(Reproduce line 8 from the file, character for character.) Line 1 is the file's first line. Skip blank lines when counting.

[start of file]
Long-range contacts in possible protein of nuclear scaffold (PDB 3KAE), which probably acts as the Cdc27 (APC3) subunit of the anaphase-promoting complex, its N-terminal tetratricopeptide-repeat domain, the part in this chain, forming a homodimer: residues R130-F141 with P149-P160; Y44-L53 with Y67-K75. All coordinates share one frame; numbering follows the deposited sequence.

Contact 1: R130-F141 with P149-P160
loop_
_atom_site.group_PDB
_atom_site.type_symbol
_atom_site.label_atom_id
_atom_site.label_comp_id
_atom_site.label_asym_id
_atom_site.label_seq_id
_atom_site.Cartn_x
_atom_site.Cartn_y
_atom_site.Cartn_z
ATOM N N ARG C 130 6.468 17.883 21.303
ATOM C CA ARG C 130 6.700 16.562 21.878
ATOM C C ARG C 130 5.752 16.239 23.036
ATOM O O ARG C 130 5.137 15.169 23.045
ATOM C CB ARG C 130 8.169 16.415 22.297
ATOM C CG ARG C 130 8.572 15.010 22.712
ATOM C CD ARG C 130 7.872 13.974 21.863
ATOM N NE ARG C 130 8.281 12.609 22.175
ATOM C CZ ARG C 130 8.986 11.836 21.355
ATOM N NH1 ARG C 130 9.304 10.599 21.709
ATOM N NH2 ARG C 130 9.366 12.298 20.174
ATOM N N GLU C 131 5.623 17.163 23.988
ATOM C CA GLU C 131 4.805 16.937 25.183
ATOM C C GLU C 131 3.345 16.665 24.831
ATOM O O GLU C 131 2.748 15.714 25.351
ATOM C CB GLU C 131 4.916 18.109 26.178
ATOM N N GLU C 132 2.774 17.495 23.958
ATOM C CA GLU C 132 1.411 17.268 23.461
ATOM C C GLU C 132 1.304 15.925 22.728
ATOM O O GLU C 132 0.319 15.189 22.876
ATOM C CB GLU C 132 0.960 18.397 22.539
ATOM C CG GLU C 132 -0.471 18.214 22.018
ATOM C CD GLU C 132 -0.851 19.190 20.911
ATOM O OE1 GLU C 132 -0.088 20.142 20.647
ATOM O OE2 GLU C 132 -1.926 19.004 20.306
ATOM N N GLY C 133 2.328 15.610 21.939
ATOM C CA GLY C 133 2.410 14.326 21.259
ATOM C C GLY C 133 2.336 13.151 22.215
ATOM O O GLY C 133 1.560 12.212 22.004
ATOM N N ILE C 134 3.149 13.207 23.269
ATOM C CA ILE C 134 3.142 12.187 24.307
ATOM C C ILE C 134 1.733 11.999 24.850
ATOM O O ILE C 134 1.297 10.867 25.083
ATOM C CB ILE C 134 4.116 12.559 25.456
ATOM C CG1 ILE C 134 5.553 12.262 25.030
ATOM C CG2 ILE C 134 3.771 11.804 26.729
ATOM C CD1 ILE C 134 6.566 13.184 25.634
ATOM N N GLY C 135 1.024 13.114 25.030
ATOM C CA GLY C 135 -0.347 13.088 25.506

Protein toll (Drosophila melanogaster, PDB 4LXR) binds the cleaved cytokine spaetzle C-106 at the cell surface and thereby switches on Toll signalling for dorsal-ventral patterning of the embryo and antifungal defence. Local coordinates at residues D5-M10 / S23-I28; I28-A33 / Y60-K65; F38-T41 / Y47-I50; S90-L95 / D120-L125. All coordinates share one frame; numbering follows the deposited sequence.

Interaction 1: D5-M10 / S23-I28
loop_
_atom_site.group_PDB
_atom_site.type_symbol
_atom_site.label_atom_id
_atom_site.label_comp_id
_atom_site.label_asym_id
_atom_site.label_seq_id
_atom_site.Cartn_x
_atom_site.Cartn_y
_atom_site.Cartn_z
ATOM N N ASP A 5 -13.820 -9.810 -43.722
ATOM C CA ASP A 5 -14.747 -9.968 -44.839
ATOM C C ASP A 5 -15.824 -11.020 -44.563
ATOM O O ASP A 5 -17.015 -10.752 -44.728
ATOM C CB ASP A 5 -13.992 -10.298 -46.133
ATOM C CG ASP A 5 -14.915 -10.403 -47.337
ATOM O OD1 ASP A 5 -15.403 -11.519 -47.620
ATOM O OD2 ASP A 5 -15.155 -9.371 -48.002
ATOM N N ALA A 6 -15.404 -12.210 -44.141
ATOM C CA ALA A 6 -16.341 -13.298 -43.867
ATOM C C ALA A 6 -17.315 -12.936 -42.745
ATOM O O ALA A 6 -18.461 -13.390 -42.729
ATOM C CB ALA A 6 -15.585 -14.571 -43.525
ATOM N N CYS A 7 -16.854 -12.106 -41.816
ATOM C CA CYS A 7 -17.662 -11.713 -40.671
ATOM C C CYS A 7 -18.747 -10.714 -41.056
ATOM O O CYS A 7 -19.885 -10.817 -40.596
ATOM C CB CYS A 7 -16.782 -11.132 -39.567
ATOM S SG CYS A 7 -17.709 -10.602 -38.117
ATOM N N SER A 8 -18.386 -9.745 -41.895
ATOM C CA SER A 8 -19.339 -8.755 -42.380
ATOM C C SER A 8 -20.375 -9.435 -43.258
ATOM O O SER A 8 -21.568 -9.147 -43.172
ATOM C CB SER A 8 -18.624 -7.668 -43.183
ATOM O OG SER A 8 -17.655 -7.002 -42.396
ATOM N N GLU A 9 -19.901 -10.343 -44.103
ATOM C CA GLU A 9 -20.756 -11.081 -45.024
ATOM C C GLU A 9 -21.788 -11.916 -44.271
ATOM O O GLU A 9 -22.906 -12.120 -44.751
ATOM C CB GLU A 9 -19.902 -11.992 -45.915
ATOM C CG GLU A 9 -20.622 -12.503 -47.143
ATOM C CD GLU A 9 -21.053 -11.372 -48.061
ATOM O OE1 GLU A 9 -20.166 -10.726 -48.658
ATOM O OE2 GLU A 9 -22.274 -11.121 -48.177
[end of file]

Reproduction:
_atom_site.label_asym_id